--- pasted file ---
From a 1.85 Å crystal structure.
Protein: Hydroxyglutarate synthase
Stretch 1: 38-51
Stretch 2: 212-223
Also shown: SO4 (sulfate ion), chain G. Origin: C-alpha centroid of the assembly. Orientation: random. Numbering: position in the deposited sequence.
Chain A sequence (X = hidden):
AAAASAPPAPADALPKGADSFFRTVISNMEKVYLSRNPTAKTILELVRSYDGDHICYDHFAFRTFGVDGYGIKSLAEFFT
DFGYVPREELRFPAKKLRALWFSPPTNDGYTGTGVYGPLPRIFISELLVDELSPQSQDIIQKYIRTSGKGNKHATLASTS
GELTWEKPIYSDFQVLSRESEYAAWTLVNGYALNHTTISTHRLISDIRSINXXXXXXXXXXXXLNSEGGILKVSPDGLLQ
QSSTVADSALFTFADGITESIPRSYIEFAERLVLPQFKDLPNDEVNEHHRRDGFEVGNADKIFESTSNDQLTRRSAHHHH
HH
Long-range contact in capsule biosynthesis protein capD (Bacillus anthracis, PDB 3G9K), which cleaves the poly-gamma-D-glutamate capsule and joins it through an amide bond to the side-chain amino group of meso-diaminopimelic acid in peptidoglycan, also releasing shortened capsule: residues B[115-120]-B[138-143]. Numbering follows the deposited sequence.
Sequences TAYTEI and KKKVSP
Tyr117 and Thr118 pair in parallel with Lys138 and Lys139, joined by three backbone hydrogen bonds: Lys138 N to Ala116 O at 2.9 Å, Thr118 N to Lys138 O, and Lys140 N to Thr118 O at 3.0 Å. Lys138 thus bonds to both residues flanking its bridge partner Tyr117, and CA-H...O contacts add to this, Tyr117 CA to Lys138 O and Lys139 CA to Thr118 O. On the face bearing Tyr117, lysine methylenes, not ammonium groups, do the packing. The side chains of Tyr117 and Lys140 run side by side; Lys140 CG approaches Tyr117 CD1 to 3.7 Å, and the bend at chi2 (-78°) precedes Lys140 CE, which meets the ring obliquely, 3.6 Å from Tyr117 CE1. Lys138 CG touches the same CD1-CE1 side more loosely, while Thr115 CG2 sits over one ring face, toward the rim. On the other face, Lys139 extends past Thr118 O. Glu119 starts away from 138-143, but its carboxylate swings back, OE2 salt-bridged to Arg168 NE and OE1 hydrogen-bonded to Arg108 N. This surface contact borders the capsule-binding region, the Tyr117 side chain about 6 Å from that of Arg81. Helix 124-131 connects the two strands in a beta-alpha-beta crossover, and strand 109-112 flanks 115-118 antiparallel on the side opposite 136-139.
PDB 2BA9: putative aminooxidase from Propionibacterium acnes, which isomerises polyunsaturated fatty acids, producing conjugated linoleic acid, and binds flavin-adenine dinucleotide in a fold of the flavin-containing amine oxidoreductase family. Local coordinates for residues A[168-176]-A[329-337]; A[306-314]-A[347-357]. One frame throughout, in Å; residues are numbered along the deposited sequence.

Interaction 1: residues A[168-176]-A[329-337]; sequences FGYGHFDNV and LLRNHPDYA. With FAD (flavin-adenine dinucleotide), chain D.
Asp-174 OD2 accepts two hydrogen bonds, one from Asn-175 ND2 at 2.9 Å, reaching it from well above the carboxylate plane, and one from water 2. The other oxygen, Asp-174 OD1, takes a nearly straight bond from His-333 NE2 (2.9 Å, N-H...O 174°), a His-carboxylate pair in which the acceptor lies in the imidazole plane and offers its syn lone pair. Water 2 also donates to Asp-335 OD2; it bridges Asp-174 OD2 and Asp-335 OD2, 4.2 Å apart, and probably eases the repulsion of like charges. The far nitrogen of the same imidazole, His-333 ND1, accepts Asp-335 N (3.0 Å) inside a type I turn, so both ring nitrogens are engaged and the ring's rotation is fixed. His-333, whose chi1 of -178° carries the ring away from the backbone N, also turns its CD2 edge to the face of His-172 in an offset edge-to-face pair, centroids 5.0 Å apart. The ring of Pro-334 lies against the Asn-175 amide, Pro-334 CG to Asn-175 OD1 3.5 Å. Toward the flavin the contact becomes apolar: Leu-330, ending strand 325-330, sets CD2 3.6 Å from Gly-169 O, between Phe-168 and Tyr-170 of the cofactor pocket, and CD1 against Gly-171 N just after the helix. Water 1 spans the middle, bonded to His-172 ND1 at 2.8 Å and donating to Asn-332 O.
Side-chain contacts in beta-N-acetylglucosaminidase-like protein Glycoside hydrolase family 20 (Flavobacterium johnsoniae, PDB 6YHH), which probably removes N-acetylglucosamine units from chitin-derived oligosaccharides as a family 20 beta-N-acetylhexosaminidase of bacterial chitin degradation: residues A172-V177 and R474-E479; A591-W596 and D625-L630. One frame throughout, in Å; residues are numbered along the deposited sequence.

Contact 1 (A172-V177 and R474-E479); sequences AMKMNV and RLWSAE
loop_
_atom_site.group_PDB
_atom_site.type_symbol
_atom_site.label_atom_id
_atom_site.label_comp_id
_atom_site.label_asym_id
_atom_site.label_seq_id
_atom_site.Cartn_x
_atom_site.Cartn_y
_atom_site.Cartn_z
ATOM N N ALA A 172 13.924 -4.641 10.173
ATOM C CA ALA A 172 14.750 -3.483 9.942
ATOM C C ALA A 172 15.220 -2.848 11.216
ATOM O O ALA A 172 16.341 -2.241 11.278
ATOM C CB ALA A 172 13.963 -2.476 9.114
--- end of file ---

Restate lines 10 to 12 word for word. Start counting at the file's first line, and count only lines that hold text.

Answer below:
QSSTVADSALFTFADGITESIPRSYIEFAERLVLPQFKDLPNDEVNEHHRRDGFEVGNADKIFESTSNDQLTRRSAHHHH
HH
Long-range contact in capsule biosynthesis protein capD (Bacillus anthracis, PDB 3G9K), which cleaves the poly-gamma-D-glutamate capsule and joins it through an amide bond to the side-chain amino group of meso-diaminopimelic acid in peptidoglycan, also releasing shortened capsule: residues B[115-120]-B[138-143]. Numbering follows the deposited sequence.